NZ raises zika virus threat levels as pregnant Kiwi women advised to avoid South America

A health official sprays for Zika-carrying mosquitoes in Rio de Janeiro. Photo / Getty Images
A health official sprays for Zika-carrying mosquitoes in Rio de Janeiro. Photo / Getty Images

Pregnant Kiwi women are being advised to avoid countries where the zika virus is present.

The Ministry of Foreign Affairs and Trade is now warning those who are pregnant or plan to become pregnant soon to consider delaying travel to affected countries, including Samoa.

Concerns are mounting that pregnant women infected with zika virus can transmit the disease to their unborn babies, potentially causing birth defects.


In Brazil, the virus has been linked with an increase in reported cases of microcephaly, in which babies are born with unusually small heads.

Those travelling in zika-infected areas are advised to take medical advice and all precautions possible to avoid mosquito bites including:

• Wearing long-sleeved shirts and long pants
• Using insect repellents containing Deet, picaridin, oil of lemon eucalyptus
• Wear permethrin-treated clothing and gear
• Sleep under bed nets
• Stay and sleep in screened-in or air-conditioned rooms

It has been reported that there have been as many as 42 zika cases in New Zealand over the past 24 months. Those affected have carried the virus into the country from surrounding Pacific nations.

Researchers have linked microcephaly, a neurological disorder where infants were born with smaller craniums and brains, to the zika virus, a mosquito-borne disease first seen in Africa in 1947.

The Centers for Disease control and prevention has identified Brazil and 21 other countries in South America and Central America, including Mexico, Colombia and Bolivia, as being at risk from the virus.

Travel Doctor New Zealand managing director Wendy Penno told the Herald earlier this week: "From a pregnancy aspect, I wouldn't be entering an area that has zika or may get cases of zika."

She said the virus was spreading "so quickly" in Central and South America.

"It wouldn't surprise us if we start seeing cases in Argentina very shortly as people travelled from Argentina to Brazil over the Christmas period," she said.

Ms Penno said there wasn't a lot of information about the virus at this time as it was happening "so rapidly". However, if a pregnant woman contracted the infection it could be very serious.

A doctor at Oswaldo Cruz Hospital in Brazil examines a baby with microcephaly. Photo / Getty Images
A doctor at Oswaldo Cruz Hospital in Brazil examines a baby with microcephaly. Photo / Getty Images

"For pregnant people, it is very serious because it causes deformities in the baby's brain."

While Ms Penno said it was too soon to know whether pregnant women shouldn't travel to Brazil for the Olympics in August, the current rainy season was the "perfect time to get insect diseases".

"We always get insect-borne outbreaks at this time of year in South America," she said.

"This is the time of year where we will see insect-type issues."

By August, it was dry season in the south of Brazil, so the outbreak may have died down, however, there may still be cases close to the Equator where it rained frequently, she said.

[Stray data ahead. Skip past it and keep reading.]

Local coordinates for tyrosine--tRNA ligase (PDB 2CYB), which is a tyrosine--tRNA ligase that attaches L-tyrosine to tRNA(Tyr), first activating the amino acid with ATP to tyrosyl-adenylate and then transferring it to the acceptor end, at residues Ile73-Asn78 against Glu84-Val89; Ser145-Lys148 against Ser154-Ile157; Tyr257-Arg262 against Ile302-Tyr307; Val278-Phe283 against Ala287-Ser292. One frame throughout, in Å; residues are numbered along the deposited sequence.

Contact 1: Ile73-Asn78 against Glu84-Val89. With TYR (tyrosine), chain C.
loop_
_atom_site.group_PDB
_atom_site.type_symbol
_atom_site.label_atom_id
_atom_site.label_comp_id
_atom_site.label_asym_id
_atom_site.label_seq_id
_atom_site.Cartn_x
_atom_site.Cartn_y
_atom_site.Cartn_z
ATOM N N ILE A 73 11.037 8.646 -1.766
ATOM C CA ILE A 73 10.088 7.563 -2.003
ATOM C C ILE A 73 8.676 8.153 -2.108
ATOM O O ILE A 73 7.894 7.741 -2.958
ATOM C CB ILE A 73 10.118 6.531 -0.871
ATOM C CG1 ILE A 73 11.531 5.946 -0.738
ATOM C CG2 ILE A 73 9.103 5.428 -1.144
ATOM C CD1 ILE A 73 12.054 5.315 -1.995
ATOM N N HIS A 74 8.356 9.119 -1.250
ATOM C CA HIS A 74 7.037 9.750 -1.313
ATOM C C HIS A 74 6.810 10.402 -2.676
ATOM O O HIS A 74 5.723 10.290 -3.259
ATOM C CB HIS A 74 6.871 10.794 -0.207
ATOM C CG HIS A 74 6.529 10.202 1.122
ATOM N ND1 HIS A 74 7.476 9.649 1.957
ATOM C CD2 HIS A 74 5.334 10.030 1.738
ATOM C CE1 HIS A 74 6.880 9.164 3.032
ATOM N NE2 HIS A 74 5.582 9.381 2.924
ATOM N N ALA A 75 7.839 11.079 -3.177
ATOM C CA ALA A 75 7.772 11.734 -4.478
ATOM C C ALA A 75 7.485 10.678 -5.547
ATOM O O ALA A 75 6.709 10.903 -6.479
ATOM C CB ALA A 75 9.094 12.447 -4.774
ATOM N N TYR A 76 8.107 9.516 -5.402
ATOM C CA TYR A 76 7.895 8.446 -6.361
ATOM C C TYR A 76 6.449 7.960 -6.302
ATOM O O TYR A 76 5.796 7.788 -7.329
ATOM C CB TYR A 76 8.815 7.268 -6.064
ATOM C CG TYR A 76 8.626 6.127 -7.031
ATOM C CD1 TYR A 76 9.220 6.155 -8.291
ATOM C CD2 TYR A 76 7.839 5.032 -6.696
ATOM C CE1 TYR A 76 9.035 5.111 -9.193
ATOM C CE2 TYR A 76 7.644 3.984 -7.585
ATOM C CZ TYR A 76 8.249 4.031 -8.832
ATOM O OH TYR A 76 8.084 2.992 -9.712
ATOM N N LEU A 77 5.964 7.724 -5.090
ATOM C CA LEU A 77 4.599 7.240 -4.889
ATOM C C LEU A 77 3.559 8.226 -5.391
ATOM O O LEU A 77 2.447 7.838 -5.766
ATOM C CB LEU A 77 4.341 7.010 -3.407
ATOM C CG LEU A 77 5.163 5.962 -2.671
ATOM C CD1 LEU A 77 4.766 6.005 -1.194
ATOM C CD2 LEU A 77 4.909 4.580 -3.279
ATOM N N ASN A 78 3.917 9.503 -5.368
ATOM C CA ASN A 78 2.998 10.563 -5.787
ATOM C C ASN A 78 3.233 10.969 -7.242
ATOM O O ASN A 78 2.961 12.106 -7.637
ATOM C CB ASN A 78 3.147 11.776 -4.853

She said if anyone had to travel to these areas, they should be "very, very good at wearing insect repellent".

What is Zika?

The Zika (ZEE'-ka) virus was first discovered in monkey in Uganda in 1947; its name comes from the Zika forest where it was first discovered. It is native mainly to tropical Africa, with outbreaks in Southeast Asia, and the Pacific Islands. It showed up in Brazil last years and has since been seen in many Latin American countries and Caribbean islands.

How is it spread?

It is transmitted through bites from the same kind of mosquitoes that can spread other tropical diseases, like dengue fever, chikungunya and yellow fever. It is not known to spread from person to person so it's not infectious like other germs such as the flu virus. The World Health Organization says it is rapidly spreading in the Americas because it is new to the region, people aren't immune to it, and the mosquito that carries it is just about everywhere, including along the southern United States. Canada and Chile are the only places without this mosquito.

Are there symptoms?

Experts think most people infected with Zika virus don't get sick. And those that do usually develop mild symptoms "fever, rash, joint pain, and red eyes" which usually last no more than a week. There is no specific medicine and there hasn't been a vaccine developed for it, which is the case for some other tropical illnesses that cause periodic outbreaks.

Why is it a concern now?

In Brazil, there's been mounting evidence linking Zika infection in pregnant women to a rare birth defect called microcephaly, in which a newborn's head is smaller than normal and the brain may not have developed properly. Brazilian health officials last October noticed a spike in cases of microcephaly in tandem with the Zika outbreak. The connection to Zika is still being investigated, and officials note there are many causes of the condition. Nearly 4,000 cases have been tallied.

Meanwhile, doctors have noted increased reports of a nerve condition called Guillain-Barre gee-YAHN-buh-RAY) that can cause paralysis. But the link to the Zika virus is not clear; other infections can spark the problem, including dengue fever.

Can the spread be stopped?

Individuals can protect themselves from mosquito bites by using insect repellents, and wearing long sleeves and long pants " especially during daylight, when the mosquitoes tend to be most active, health officials say. Eliminating breeding spots and controlling mosquito populations can help prevent the spread of the virus.

- NZ Herald

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